All serious thinking Mauritians should ponder why we are in such a pretty pass nearly 50 years after Independence. Many will disagree with my analysis – they are welcome to put forward their own theories. It all started in my view in June 1982, when the MMM swarmed in on the shoulders of Sir Anerood Jugnauth and Harish Boodhoo. They would never have been able to do it by themselves. If there is one thing I hold SSR responsible for, it is that he was too soft with the MMM; he allowed the UOM to be turned into a breeding ground for sedition and rebellion; some lecturers, instead of teaching their subjects as they were duty-bound to do, took to converting their students into communist revolutionaries, just as in certain situations religious zealots engage in proselytizing instead of teaching their subjects. I know, because some of my young relatives were led down the garden path in that manner and were made to waste a decade or more of their lives in the process, before coming back to their senses. Not only did SSR allow that to happen, he even authorized University staff to stand for election in the 1982 general elections! A Lee Kuan Yew would never have tolerated such nonsense!

They came, and messed the country up for good. It is true that SAJ booted them out after only a year, but the evil they wrought during those few months has stayed behind for good, thanks again to the University of Mauritius. First and foremost, my beloved mother tongue Bhojpuri has practically been driven to extinction. Womenfolk in the remotest villages converse with their children in Creole. The first language of all government offices and parastatal organisations, including police stations, hospitals, banks, schools, colleges and universities is now Creole. The staff talk among themselves in Creole. The very idea of a rainbow nation (nation l’arc-en-ciel) has been transformed into the concept of “ène sél nation ène sél lépép ène sél langaz”.

Up to the end of SSR administration, the first language that a government employee would use towards a member of the public was French. Speaking French (in Mauritius) is a little like putting on a uniform: it forces one to feel disciplined, while speaking Creole reduces the conversation to a casual, cosy level. There is something to be said for the feeling of seriousness that French conveys at work. If one-tenth of the national resources in terms of time, money and human effort that has been spent on the Creole language had been spent on English and French, we would not have been in this pretty pass.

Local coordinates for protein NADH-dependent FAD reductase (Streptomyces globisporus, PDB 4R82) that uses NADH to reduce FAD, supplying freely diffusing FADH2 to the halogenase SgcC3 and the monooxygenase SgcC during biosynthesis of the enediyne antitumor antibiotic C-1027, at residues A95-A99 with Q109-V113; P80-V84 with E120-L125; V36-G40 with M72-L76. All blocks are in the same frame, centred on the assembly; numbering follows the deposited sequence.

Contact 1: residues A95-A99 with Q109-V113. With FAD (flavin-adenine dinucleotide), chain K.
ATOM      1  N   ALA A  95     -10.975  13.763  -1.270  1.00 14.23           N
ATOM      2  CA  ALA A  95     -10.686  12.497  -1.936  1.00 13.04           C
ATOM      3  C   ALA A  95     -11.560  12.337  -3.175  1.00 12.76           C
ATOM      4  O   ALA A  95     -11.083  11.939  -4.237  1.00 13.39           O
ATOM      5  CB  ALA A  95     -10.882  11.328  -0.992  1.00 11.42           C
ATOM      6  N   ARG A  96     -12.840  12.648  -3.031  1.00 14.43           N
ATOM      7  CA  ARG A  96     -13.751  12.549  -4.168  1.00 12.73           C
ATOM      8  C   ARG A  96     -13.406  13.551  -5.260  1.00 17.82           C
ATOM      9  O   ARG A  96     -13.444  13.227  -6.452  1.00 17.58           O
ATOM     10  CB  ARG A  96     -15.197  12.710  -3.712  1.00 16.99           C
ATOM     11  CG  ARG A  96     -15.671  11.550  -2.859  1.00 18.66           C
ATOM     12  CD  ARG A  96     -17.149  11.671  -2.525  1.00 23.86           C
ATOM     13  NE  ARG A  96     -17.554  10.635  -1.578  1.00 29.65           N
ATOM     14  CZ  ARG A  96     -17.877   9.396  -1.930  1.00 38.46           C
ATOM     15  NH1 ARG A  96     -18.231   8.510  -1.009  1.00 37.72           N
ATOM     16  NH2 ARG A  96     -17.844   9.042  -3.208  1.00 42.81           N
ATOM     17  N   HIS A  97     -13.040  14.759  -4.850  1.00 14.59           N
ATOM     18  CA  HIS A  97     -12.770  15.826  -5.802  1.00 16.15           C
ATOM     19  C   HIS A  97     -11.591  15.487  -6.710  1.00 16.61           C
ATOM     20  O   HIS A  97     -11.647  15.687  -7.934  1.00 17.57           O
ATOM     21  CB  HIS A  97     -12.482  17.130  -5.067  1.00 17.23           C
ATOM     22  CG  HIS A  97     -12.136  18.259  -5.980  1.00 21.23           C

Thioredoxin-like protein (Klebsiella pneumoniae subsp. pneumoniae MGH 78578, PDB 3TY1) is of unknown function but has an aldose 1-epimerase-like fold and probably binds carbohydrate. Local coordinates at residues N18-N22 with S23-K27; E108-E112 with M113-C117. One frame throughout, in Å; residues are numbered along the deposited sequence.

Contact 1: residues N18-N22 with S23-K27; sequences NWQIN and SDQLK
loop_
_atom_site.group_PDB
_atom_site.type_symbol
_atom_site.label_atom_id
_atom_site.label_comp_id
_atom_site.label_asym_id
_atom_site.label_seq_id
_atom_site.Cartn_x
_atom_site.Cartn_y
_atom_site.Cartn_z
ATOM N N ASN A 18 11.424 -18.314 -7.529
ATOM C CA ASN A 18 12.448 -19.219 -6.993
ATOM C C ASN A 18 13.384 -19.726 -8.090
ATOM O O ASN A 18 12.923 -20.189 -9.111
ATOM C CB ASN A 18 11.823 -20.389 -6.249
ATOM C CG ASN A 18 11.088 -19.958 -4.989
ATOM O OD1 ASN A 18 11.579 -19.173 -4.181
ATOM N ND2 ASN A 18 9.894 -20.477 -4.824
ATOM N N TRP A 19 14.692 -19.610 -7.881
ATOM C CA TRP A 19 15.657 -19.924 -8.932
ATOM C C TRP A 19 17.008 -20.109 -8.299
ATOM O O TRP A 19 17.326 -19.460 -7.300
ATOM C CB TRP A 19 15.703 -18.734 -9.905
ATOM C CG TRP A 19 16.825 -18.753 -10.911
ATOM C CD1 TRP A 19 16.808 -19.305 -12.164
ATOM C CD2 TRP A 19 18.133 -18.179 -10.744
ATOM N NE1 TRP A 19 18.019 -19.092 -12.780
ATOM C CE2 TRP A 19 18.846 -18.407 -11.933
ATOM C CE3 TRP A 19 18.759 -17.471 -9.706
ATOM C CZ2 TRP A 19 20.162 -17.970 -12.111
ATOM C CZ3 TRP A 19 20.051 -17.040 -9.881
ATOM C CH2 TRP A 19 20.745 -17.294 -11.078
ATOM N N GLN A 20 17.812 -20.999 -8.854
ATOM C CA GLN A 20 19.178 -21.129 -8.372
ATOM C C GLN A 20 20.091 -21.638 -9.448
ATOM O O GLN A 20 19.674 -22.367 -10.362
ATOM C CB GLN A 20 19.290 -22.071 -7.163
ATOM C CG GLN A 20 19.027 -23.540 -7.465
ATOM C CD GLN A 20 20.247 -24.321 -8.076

What has the University done, and what has it not done

that it ought to have done, in respect of our languages and our sense of self-respect?

Enormous resources have been spent developing a script for the Creole language. Who speaks Creole in Mauritius? In my experience, all Franco-Mauritians speak French all the time, at home and at work. So do all educated ethnic Creoles – except for a handful of activists. By far the largest number of Creole speakers are to be found among the Indo-Mauritians – Hindus and Muslims. This very important fact was ignored by the academics working in their ivory tower at UOM. They seemed driven more by the needs of the Caribbean Creole diaspora than by ours. The Caribbean Creole speakers have no other language at home, whereas we have a multiplicity of them: Bhojpuri, Hindi, Urdu, Tamil, Telugu, Marathi, etc, to name a few. They have only French as official language, whereas we have English and French.